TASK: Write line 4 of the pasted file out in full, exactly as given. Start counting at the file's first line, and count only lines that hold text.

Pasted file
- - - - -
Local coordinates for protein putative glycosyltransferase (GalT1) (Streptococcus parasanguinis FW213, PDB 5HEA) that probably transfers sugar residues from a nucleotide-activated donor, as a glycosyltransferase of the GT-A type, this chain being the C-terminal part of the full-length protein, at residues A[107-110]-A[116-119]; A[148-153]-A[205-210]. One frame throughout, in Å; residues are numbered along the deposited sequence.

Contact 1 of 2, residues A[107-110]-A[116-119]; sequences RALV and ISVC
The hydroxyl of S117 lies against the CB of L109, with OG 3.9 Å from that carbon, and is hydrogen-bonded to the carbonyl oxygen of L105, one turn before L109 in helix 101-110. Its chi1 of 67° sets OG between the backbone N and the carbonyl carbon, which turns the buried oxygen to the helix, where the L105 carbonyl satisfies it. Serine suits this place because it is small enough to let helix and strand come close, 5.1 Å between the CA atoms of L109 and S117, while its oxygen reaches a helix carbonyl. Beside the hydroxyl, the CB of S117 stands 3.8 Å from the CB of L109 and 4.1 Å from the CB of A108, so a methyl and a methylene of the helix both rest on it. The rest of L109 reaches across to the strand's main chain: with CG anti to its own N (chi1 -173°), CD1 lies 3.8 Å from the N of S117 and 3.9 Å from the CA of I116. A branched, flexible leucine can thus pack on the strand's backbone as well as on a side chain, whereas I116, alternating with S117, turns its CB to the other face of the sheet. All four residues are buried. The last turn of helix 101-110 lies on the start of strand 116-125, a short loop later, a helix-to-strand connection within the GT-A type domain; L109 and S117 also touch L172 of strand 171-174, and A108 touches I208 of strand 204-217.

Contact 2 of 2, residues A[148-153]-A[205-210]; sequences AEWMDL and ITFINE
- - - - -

Contact 2 of 2, residues A[148-153]-A[205-210]; sequences AEWMDL and ITFINE